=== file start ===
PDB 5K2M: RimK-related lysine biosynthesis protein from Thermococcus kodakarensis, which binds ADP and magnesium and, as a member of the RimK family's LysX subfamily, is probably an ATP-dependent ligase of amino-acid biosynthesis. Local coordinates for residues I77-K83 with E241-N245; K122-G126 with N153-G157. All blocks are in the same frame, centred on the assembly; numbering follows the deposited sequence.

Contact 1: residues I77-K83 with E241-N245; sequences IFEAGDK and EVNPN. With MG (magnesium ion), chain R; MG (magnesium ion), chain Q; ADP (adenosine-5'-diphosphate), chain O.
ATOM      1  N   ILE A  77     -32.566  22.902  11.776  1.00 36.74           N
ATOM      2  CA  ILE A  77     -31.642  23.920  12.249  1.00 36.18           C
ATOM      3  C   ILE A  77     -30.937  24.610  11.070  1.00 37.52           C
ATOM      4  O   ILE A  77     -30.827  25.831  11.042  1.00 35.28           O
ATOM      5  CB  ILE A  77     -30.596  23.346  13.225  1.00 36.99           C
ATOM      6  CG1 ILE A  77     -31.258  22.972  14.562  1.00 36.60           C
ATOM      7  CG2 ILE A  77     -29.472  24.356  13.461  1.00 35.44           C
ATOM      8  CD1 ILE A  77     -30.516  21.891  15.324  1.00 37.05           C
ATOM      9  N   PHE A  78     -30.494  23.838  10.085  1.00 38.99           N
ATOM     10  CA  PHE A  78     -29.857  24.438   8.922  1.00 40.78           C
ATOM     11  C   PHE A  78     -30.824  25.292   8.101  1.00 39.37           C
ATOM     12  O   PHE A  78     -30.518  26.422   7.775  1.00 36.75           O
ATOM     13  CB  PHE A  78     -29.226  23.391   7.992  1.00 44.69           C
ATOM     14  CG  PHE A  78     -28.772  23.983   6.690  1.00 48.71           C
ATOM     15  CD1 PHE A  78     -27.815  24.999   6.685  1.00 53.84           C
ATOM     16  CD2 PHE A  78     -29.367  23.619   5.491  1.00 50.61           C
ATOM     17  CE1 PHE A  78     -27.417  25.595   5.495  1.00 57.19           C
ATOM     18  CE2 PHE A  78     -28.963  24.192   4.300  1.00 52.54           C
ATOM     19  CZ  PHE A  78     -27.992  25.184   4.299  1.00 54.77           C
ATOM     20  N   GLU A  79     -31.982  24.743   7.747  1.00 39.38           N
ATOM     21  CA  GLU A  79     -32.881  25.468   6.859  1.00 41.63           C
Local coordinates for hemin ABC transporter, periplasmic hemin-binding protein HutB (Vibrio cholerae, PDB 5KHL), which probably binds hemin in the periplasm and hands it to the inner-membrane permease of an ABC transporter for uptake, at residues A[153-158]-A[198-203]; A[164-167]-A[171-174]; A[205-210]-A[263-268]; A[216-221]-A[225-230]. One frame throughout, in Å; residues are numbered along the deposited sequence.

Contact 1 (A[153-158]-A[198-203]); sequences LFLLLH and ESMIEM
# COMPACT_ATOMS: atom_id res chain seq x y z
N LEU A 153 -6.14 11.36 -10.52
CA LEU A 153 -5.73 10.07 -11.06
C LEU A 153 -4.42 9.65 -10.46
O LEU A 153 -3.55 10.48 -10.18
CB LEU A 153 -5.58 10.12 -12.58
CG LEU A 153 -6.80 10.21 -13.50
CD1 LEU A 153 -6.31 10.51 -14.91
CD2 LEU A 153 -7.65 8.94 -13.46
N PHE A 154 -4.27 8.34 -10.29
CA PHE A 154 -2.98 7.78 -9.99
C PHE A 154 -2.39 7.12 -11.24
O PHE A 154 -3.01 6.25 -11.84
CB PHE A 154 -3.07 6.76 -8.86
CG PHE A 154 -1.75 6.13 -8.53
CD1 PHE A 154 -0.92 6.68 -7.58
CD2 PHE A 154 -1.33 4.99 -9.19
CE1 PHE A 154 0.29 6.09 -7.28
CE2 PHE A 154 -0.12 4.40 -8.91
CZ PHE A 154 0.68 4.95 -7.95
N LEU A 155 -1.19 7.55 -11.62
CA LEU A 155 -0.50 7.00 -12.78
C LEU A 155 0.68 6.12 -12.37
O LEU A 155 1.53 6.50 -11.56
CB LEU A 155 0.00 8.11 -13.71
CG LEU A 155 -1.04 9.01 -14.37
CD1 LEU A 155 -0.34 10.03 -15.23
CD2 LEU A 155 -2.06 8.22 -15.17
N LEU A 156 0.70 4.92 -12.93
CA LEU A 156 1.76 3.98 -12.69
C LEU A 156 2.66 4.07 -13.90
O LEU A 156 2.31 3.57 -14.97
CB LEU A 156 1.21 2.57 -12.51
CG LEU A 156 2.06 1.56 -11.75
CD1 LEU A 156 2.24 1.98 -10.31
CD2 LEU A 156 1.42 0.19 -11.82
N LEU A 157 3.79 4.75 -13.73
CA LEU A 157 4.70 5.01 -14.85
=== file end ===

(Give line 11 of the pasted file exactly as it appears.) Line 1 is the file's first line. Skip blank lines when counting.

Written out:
ATOM      9  N   PHE A  78     -30.494  23.838  10.085  1.00 38.99           N